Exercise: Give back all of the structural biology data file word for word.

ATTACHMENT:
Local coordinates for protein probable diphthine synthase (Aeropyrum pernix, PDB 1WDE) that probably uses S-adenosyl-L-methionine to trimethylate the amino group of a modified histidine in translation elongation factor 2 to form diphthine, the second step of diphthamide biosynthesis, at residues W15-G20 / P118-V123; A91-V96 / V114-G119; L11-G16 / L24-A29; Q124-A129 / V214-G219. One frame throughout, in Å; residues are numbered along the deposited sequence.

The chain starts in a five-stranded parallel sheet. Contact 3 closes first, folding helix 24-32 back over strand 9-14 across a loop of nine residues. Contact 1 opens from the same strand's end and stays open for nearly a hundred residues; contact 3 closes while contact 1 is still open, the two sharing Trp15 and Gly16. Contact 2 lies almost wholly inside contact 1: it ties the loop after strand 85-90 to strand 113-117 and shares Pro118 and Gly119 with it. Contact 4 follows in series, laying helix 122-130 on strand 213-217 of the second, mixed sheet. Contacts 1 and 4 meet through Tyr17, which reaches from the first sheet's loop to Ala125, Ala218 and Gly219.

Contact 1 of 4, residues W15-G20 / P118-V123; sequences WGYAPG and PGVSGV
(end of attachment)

Local coordinates for protein probable diphthine synthase (Aeropyrum pernix, PDB 1WDE) that probably uses S-adenosyl-L-methionine to trimethylate the amino group of a modified histidine in translation elongation factor 2 to form diphthine, the second step of diphthamide biosynthesis, at residues W15-G20 / P118-V123; A91-V96 / V114-G119; L11-G16 / L24-A29; Q124-A129 / V214-G219. One frame throughout, in Å; residues are numbered along the deposited sequence.

The chain starts in a five-stranded parallel sheet. Contact 3 closes first, folding helix 24-32 back over strand 9-14 across a loop of nine residues. Contact 1 opens from the same strand's end and stays open for nearly a hundred residues; contact 3 closes while contact 1 is still open, the two sharing Trp15 and Gly16. Contact 2 lies almost wholly inside contact 1: it ties the loop after strand 85-90 to strand 113-117 and shares Pro118 and Gly119 with it. Contact 4 follows in series, laying helix 122-130 on strand 213-217 of the second, mixed sheet. Contacts 1 and 4 meet through Tyr17, which reaches from the first sheet's loop to Ala125, Ala218 and Gly219.

Contact 1 of 4, residues W15-G20 / P118-V123; sequences WGYAPG and PGVSGV